This work will be included in the forthcoming Pierre-Auguste Renoir digital catalogue raisonné, currently being prepared under the sponsorship of the Wildenstein Plattner Institute, Inc.
‘In Renoir’s figure painting, portraiture deserves a place unto itself. For no other artist has looked so deeply into his sitter’s soul, nor captured its essence with such economy’
The distinguished sitter of this portrait belonged to one of France’s greatest Jewish banking dynasties: the Fould family, descendants of Achille Fould, Napoleon III’s Finance Minister. Delphine Fould (née Marchand, 1812–1888) was married to Eugène, with whom she had two children, Henri Jules and Léon. It was Léon who commissioned this portrait of his mother directly from Pierre-Auguste Renoir in July 1880. At this time, Renoir had become absorbed into the dazzling social world of Belle Époque Paris’s haute-bourgeoisie. His entry into this beau-monde milieu was hastened in 1878, when he met the art historian and ardent Impressionist supporter, Charles Ephrussi, scion of another prominent French-Jewish family. Impressed by Renoir’s Portrait de Madame Georges Charpentier et de ses enfants (1878, The Metropolitan Museum of Art, New York) – a depiction of the family of Renoir’s other great patrons of this time, the Charpentiers, which was met with great acclaim when it was shown in the 1879 Salon – Ephrussi suggested that his family and fashionable friends, as well as his mistress, likewise commission portraits from the artist. Described by Fanny Ephrussi as ‘une merveille’, Portrait de Madame Fould (La femme au jabot) was likely painted at the same time as a portrait of Léon Fould’s wife, Thérèse, who was the aunt of Charles Ephrussi (1880, Private collection). Depicted with delicate, feathered strokes of colour, Renoir’s distinctive style, this portrait provides a fascinating glimpse into the interconnected world of the upper echelons of Paris society at this time.
In April 1878, Camille Pissarro described his fellow Impressionist as the ‘portraitiste éminent’ of Paris (Pissarro, quoted in C. Bailey, Renior’s Portraits: Impressions of an Age, exh. cat., Ottawa, Chicago & Fort Worth, 1997-1998, p. 4), and in the L'Artiste annual review published the following year, Renoir was classified among the portraitistes rather than with his Impressionist contemporaries. Having always had a preference for the human figure over the landscape in his art, Renoir, for a brief period at the end of the 1870s and beginning of the 80s, found increasing economic and public success from his Salon exhibited portraits, having been encouraged by Ephrussi and other wealthy patrons to show at the Salon rather than the Impressionist group exhibitions. With this newfound financial stability, he was able to work on what are now considered to be some of his greatest paintings of contemporary French life, the ambitious, multi-figural compositions including Le déjeuner des canotiers (1880-1881, The Phillips Collection, Washington, D.C.) and La danse à Bougival (1883, Museum of Fine Arts, Boston).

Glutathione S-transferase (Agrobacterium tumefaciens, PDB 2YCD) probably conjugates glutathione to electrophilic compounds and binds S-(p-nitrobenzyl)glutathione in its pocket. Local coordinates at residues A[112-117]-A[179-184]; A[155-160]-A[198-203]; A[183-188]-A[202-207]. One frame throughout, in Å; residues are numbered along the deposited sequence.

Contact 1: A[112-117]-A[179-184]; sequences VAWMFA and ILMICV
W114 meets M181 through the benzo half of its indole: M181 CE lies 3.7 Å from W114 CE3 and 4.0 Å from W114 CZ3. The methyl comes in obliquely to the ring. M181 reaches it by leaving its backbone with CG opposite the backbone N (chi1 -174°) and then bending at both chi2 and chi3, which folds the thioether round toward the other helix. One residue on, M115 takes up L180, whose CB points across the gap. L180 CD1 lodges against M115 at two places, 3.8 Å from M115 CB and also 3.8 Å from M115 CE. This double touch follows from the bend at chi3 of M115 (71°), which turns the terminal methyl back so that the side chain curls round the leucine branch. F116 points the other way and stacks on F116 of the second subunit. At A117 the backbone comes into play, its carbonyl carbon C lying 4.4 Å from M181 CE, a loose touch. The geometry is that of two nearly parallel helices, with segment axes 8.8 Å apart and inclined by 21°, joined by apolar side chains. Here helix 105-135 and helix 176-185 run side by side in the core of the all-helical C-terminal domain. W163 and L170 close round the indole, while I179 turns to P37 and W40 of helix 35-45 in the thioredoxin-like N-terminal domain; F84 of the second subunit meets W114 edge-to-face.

From the illustrious Fould family, this portrait subsequently entered the collection of another prominent member of Paris society: the haute-couture fashion designer, Jeanne Lanvin. Born in Paris in 1867, Lanvin started out as a milliner, creating hats for the rich and fashionable women of the city. Soon, her business expanded to become a thriving fashion house, its name synonymous with elegance and glamour, and its designs among the most influential of the time. Part of an intimate circle of avant-garde artists, writers and musicians in early 20th Century Paris, Lanvin also amassed a renowned art collection featuring works by Renoir, Degas, Fantin-Latour and others. After the legendary designer’s death in 1946, her collection passed to her beloved daughter, Marguerite, or Marie-Blanche as she was known, who would later become La Comtesse Jean de Polignac. It was from her collection that Portrait de Madame Fould returned to the descendants of the sitter, Delphine Fould, once again, entering into the collection of Max Fould-Springer. Born in Vienna, Fould-Springer's father, Eugène, had been ennobled by the Austrian Emperor François-Joseph after his marriage to Marie-Cecile Springer, the daughter of the Austro-Hungarian industrial magnate, Gustav Springer. This work remained in his family’s collection until 2003.